This DB7 is powered by the 3.2 litre supercharged inline six petrol engine, which can trace its heritage to Jaguar’s AJ6 block. It offers 340hp with 489Nm of torque, with the choice of either a 5-speed manual, or a 4-speed automatic. The latter of those is fitted to this car, with power of course going to the rear wheels.
Lift up the muscular yet flowing bonnet and you’ll find the inline six in all its glory, tightly packed into what is a tidy engine bay. All the original stickers are present without any damage or strong fading. Underneath the car there’s little in the way of corrosion and given the age and the mileage, it’s cleaner than you may have expected.
Speaking of corrosion, in 2021 there were rust repairs carried out on the rear wheel arches as well as the driver’s door. As you will see from the images, there is plenty of paperwork to come with the car as well as lots of service history, which is bound to reassure the next owner.
The standout piece if history for this particular car is that is featured on popular motoring programme Wheeler Dealers (series 10, episode 1 – June 2013). After donning some bright orange latex gloves, Edd China set out to replace the oil cooler and pipes to rectify an oil leak and replace the exhaust manifolds to resolve an exhaust blow.
The vertically blessed mechanic also carried out a wheel alignment following Mike’s concerns on how the car handled, and the front toe was adjusted. At the time of filming the car also had an issue with water ingress issue, but this was fixed following repair made to the door seals.
As well as having its 15 minutes of fame, this DB7 also comes with lots of service history, with a summary listed below. There have been some MOT failures over the years, but last year’s MOT passed with no advisories and the last time it did fail it looked to be nothing major. As well as coming with service history and previous MOT certificates, it also comes with original booklet and Aston Martin DVD. Scan through the document and you’ll also find paperwork for the DB7 to One-77 Register furthermore displaying the heritage of this car.
• February 1996 – 3 months service carried out at Stratstone
• July 1996 – 6 months service carried out at Stratstone
• January 1997 – First year service carried out at Aston Martin Newport Pagnell
• July 1997 – 18 months service carried out at Aston Martin Works
• March 1998 – 2 year service carried out at Stratstone
• September 1998 – 2.5 year service carried out Aston Martin Works
• March 1999 – 3 year service carried out at Aston Martin Works
• March 2000 – 3.5 year service carried out at Lancaster Reading
• October 2000 – 4 year service carried out at Lancaster Reading
• May 2002 – 4.5 year service carried out at Lancaster Reading
• February 2003 – 5 year service carried out at Lancaster Reading
• June 2004 – 5.5 year service carried out at The Jade Motor Company
• July 2006 – 6 year service carried out at The Jade Motor Company
• March 2013 – 6.5 year service carried out at Runneymede Motor Company
• December 2013 – 7 year service carried out at Runnymede Motor Company
• June 2014 – Runnymede Motor Company repaired the alarm following a non-start complaint
• February 2015 – Cotswold Accident Repair carried out bodywork repairs and refurbished all four alloys
• March 2015 – Alan Claridge replaced the spark plugs and also carried out a wheel alignment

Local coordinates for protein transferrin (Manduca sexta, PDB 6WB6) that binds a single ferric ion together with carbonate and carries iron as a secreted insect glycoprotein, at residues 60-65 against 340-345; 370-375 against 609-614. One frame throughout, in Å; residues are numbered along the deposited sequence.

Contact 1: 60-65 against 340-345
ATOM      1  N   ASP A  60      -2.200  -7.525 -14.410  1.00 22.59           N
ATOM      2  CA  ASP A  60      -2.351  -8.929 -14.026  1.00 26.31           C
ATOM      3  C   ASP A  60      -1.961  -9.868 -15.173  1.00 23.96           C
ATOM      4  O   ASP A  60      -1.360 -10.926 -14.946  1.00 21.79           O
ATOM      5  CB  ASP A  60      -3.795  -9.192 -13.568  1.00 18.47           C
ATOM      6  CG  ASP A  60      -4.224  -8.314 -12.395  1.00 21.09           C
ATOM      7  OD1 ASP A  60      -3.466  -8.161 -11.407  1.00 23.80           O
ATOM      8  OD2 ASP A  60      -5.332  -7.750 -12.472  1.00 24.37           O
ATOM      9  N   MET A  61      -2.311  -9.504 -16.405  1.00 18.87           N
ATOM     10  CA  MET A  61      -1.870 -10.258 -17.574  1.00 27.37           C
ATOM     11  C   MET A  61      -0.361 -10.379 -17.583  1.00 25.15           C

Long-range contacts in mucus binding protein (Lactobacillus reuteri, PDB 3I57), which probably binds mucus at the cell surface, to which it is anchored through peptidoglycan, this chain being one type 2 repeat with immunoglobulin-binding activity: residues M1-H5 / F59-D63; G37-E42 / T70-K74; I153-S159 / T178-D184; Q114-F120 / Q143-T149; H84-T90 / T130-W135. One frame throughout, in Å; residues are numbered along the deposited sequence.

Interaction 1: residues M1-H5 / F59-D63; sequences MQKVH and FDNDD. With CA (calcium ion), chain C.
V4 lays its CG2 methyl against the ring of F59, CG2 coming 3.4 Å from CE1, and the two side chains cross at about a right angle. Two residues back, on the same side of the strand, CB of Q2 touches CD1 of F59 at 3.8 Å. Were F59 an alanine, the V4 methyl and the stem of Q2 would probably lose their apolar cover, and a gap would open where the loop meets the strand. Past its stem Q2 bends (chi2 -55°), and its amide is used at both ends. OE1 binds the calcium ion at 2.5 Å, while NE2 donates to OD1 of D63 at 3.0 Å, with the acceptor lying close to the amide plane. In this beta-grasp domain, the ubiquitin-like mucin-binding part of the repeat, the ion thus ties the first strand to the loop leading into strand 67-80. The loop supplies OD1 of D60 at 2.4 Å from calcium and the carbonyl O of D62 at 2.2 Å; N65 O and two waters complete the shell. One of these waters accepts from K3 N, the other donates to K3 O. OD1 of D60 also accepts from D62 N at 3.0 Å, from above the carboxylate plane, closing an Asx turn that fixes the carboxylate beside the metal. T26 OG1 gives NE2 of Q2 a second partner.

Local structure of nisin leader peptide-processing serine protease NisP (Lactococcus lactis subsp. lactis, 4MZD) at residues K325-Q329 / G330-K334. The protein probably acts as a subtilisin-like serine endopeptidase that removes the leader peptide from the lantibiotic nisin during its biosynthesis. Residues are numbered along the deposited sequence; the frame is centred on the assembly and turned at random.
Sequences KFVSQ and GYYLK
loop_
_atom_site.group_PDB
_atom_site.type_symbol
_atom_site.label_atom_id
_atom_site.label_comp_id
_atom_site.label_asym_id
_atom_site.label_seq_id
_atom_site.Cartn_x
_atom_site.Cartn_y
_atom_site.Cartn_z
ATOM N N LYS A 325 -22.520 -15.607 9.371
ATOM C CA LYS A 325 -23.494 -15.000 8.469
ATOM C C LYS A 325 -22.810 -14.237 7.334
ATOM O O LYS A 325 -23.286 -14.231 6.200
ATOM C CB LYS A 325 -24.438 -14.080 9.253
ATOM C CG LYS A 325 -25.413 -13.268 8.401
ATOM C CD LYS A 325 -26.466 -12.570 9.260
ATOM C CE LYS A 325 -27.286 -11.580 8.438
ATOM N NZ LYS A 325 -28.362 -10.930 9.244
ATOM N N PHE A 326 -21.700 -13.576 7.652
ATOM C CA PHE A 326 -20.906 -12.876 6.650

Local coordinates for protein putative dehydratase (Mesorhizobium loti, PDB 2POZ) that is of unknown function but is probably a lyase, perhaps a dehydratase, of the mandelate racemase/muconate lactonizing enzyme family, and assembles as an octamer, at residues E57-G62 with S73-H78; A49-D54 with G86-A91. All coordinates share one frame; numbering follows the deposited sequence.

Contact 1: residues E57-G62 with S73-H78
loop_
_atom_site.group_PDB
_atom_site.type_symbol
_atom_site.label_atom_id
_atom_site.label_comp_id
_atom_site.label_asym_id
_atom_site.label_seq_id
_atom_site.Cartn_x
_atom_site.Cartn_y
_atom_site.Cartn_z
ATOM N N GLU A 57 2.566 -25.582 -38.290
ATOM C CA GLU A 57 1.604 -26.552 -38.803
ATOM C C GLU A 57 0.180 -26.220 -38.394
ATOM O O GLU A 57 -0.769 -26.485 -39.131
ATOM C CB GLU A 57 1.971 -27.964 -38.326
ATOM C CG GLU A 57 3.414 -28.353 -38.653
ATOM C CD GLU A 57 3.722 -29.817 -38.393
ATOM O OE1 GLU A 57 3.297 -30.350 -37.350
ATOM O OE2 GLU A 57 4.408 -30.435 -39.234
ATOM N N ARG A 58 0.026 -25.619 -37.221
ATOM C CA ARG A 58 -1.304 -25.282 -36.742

• October 2015 – Alan Claridge replaced nearside front ball joint, nearside front track rod end and carried out wheel alignment
• June 2016 – Alan Claridge replaced the brake master cylinder
• August 2016 – Alan Claridge replaced a leaking water hose
• March 2018 – Alan Claridge replaced the spark plugs
• October 2018 – Chiltern Aston Centre replaced the front flexi brake hoses, repaired the wiring for injector 5, tested an alarm fault, rectified the front wipers not clearing the screen and fitted a new boot latch.
• December 2018 – Alan Claridge replace 1x ignition coil
• August 2019 – Alan Claridge carried out a transmission service
• August 2020 – Alan Claridge carried out oil and filter change
• June 2021 – Alan Claridge replaced the fuel filter and serviced the air filter
• August 2021 – Chiltern Aston Centre refurbished the headlights and upgraded the bulbs, although the original bulbs are available should the new owner want to re-fit them.
• November 2021 – Alan Claridge replaced the front drop links, tightened bushes and checked the wheel alignment.
There’s plenty more work that has been carried out, so be sure to check out the documents. There’s a log book crammed with service information, as well journeys covered in the car, interesting facts about the car (it was once owned by an Elvis impersonator!) plus details of when the car was fuelled and how it was fuelled.
What We Think
Although this example has racked up a fair few miles, it has been well maintained and is ready for the next owner to enjoy straight away, or can be viewed as a light restoration project. There is plenty of service history for peace of mind and it has been looked after by main dealers and specialists alike. It’s finished in a wonderful colour with alloys in fantastic condition along with an interior, which is good condition for the age, but is showing signs of wear.
However, how many cars out there can claim to have had Edd China work on them and Mike Brewer drive them? The estimate for this car is £15,000-£20,000, which arguably is a lot of car for the money.
Viewing is always encouraged, and this particular car is located with us at The Market HQ near Abingdon; we are open weekdays 9am-5pm, to arrange an appointment please use the Contact Seller button at the top of the listing. Feel free to ask any questions or make observations in the comments section below, or try our ‘Frequently Asked Questions’
If needed, Footman James classic car insurance and Classic Concierge offer storage options plus we have a list of contacts who can help with transport and shipping.
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Additionally, please note that most of the videos on our site have been recorded using simple cameras which often result in 'average' sound quality; in particular, engines and exhausts notes can sound a little different to how they are in reality.